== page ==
Different means of assessing intersegmental motion have been described that assess either the excursion of the segments or their end feel.  Some, in addition, look at pain provocation. Motion palpation of excursion is also known as quantitative or active palpation, whereas MP of end feel is also known as qualitative or passive palpation. Excursion depicts the quantity of movement of the examined segments within the normal range of motion (ROM), whereas end feel refers to the quality of motion when the segments are taken to their extremes of ROM and then stressed by the examiner against the paraphysiological space. The objective for the MP examiner is to detect gross movement of the segments during excursion and/or their relative stiffness when the segments are stressed at the extremes of normal ROM. Authors in MP studies that used qualitative assessment have not consistently described their methods clearly enough to determine whether they used the end-feel method as we describe it or rather evaluated joint play within an ROM short of the end range. In our study, we had no choice but to lump such studies together, as more similar in method to each other than to the excursion method.
To our knowledge, no reviews have assessed whether there were differences in reliability according to whether the end-feel or excursion methods were used. The objective of this literature review was to classify the studies as to which method of MP was used, allowing for the possibility that a study may have used both methods at the same or at different segments.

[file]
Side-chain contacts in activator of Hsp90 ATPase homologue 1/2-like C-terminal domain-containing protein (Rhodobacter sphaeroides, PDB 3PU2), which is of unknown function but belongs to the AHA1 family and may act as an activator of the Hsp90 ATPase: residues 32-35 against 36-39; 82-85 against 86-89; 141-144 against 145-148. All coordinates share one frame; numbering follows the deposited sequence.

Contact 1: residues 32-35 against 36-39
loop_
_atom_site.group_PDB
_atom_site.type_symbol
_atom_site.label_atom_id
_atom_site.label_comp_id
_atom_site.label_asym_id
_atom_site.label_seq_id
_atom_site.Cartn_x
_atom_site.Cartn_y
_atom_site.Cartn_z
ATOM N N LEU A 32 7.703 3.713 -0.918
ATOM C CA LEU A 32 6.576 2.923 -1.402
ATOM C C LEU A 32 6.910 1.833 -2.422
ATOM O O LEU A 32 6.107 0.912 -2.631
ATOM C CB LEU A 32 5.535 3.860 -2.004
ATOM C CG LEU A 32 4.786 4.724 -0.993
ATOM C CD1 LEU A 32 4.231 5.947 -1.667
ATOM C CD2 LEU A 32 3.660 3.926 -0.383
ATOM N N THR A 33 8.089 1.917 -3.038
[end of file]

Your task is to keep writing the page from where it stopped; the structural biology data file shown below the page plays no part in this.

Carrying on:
Previous literature reviews on spinal MP have, in general, pointed to a lack of support for the procedure. Troyanovich et al  called for abandoning the procedure on this basis. Dishman  reported on only a few MP interexaminer reliability studies, concluding that the procedure was supported by the literature. However, it was not a systematic review and all of the cited studies merely reported percentage of agreement between examiners. Another review by Haas  concluded that the chiropractic literature at that time could not substantiate claims about the reliability of any of the diagnostic instrumentation or palpatory procedures commonly used by chiropractors, including MP. Breen  reviewed the literature on physical examination techniques used by chiropractors, finding their reliability to be lacking. He suggested that, in addition to establishing observer reliability, studies should be designed that pay attention to issues of validity by incorporating the use of gold standards. A review by Panzer  concluded that most previous MP studies had reported marginal to poor interexaminer and good to moderate intraexaminer reliability. Stochkendahl et al  reviewed studies that investigated the reliability of manual examination methods, including a number of MP reliability studies. The authors concluded that the procedure was not clinically acceptable.